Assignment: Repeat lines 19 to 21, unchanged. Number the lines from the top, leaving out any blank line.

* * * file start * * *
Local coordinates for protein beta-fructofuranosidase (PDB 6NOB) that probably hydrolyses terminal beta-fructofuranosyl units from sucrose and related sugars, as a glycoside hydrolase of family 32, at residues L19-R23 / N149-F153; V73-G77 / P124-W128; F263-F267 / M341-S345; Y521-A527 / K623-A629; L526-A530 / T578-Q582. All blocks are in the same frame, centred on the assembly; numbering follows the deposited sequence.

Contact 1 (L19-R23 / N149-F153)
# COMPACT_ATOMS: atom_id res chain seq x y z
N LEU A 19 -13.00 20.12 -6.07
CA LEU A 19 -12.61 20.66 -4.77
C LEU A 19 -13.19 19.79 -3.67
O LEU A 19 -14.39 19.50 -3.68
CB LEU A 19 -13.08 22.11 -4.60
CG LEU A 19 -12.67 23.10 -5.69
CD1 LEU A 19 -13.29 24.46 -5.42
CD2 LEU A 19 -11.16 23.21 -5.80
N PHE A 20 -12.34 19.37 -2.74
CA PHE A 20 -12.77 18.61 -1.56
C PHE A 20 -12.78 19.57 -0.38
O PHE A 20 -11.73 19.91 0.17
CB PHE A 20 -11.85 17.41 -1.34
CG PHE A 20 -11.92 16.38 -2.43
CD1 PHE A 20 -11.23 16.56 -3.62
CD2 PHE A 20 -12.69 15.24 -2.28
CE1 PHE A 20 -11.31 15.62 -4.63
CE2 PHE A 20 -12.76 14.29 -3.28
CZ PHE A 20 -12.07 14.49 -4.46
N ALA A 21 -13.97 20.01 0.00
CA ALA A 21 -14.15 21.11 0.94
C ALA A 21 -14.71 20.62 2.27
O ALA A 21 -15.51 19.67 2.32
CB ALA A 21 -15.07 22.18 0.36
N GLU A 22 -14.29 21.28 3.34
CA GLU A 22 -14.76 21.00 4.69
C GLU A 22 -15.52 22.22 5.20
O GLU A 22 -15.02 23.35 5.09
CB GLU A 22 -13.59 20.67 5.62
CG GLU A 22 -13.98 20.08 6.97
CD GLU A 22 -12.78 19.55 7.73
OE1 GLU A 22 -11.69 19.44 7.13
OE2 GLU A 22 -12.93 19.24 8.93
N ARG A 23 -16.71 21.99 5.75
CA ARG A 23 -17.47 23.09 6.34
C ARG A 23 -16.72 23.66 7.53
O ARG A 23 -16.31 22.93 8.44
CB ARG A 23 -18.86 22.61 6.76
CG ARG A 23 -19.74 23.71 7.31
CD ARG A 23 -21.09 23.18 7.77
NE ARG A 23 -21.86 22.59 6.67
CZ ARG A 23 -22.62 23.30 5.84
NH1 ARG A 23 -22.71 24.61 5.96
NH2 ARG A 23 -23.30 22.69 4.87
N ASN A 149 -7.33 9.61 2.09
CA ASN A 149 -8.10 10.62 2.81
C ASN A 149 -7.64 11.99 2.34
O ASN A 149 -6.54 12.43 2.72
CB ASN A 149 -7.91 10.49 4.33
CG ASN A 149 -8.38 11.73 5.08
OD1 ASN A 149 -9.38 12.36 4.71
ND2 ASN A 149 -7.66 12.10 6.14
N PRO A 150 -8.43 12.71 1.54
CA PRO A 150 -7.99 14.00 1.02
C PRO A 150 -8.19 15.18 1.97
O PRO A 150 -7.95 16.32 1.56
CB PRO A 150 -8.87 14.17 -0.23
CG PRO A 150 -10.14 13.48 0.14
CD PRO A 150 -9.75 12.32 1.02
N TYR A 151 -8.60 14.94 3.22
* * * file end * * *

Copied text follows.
CD2 PHE A 20 -12.69 15.24 -2.28
CE1 PHE A 20 -11.31 15.62 -4.63
CE2 PHE A 20 -12.76 14.29 -3.28